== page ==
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News, News, and more Interesting Fish News
You may have noticed that the Fish-Watch Project have been quite quiet over the last few months. This is because the Coelacanth Programme has been taking the lion's share of our time, planning the expedition and future of the Programme, motivating for funding, and recently, actually going on the expedition. It has kept us (Phil Heemstra and James Stapley, as well as many other staff members at SAIAB) more or less continuously occupied since September last year.
Our hard work paid off when we went along on the coelacanth expedition (25 March - 29 April) on the FRS Algoa. Phil got one dive in Jago, the submersible we were using, and is pretty certain he spotted a new species of Plectranthias, a small serannid fish. He also spotted a guitarfish (Rhinobatos annulatus, Natal colour morph) at several hundred meters - they were only really know from the surf zone previously, where they are most frequently encountered. I (James Stapley) have been quite busy updating and creating the coelacanth programme's own website. You might like to go there to learn more about what we have been doing. This was a very interesting experience over the relatively low bandwidth link I had over a cellphone - which also tended to get cut off in the middle of an upload while the ship turned! When we get a gap in our busy schedule, we will post some articles on the site for you to read - we are off to Natal again next week, and would love to join you at Aliwal Shoal 18/19 and 25/26 May for some Fish-Watch dives. Contact Mark Addison at Blue Wilderness ((039) 973 2348), or Underwater World in Durban ((031) 332 5820) for the Sunday dives.
We trust by now you have recieved your Rockcod Worksheet, number 7 in our series.
Divers and underwater photographers who keep an eye out for those photogenic commensal shimp-gobies and their partners will probably be aware of the whitecap shrimp-goby, Lotilia graciliosa. This is one of the most elegant small fishes, being a distinctive velvety dark brown in colour, with a broad white stripe from its snout tip to the beginning of the first dorsal fin, which has a large round black spot edged with orange. The whitecap shrimp-goby is known from the Red Sea and across to Southeast Asia, Japan and northern Australia, but so far, this species has not been found south of the Red Sea. The species has been reported by divers at Sodwana Bay; however, it seems that what the divers at Sodwana saw, was actually the chocolate shrimp-goby, Cryptocentrus malindiensis Smith, 1959.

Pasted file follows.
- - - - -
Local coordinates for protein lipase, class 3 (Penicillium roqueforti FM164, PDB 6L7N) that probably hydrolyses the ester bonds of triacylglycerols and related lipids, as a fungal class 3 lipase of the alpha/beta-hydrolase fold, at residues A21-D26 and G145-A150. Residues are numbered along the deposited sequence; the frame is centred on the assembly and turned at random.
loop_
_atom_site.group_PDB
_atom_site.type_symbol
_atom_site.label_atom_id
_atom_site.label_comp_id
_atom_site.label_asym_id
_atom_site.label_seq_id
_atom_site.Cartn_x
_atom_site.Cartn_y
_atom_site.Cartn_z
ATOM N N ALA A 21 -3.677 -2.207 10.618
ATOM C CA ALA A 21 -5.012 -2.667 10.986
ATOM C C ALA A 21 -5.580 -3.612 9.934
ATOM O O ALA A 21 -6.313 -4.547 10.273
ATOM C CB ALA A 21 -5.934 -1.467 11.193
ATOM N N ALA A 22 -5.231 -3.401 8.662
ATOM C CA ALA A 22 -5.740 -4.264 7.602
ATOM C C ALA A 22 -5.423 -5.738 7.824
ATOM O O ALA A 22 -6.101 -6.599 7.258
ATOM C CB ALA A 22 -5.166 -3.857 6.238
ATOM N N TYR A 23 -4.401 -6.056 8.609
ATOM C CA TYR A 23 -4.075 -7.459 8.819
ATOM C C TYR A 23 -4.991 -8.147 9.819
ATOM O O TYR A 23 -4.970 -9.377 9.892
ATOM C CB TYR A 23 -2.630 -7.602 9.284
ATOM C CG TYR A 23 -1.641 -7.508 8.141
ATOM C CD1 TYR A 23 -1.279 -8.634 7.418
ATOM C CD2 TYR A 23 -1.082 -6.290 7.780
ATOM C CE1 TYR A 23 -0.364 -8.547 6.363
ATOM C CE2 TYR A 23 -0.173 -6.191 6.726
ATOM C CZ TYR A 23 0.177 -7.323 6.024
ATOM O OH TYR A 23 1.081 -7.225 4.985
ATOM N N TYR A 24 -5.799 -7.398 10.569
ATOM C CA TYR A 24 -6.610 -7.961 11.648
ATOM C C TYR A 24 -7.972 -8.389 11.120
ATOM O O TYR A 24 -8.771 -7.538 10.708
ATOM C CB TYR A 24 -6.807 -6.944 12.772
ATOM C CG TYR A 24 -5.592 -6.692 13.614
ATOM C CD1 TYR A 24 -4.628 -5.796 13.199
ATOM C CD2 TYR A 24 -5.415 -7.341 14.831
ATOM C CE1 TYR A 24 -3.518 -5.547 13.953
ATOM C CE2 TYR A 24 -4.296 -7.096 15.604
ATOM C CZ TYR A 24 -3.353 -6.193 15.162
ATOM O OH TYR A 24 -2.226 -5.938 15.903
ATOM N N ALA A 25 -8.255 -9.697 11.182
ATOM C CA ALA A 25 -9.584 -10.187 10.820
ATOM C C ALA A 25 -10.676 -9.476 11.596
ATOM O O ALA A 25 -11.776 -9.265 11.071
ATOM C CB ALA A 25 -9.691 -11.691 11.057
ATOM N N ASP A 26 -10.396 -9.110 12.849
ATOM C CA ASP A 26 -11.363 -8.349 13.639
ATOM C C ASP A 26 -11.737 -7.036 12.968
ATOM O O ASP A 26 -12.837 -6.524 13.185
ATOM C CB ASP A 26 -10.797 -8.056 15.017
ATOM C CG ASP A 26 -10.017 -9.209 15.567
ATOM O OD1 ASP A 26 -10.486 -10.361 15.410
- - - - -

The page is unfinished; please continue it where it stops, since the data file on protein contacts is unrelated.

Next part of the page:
This is a rare goby, originally described by J.L.B. Smith from Malindi, Kenya; and apart from the original site, it is only known from Aldabra Atoll, Mauritius and the Seychelles. And only Smith’s original specimen is known in museum collections. The chocolate shrimp-goby looks very like Lotilia, being dark chocolate brown, with a broad creamy white band from its chin over the top of the head to end at the gap between the two dorsal fins. Its first dorsal fin is quite low and does not have the spectacular ocellate spot of the whitecap shrimp-goby. However, it is similar enough to trick a (nameless) scientist into misidentifying a photograph of it!
So, keep your eyes and cameras ready for the chocolate goby hunt. It would be very interesting to discover if the whitecap shrimp-goby’s distribution extends down the African coast outside the Red Sea, and just as exciting to learn more about the chocolate shrimp-goby, such as its preferred habitat and depth.
Helen K. Larson,
The shape of the head is also quite
distinctive - L. graciliosa has a pointed head, while C.
malindiensis has a much blunter snout which you can easily see in the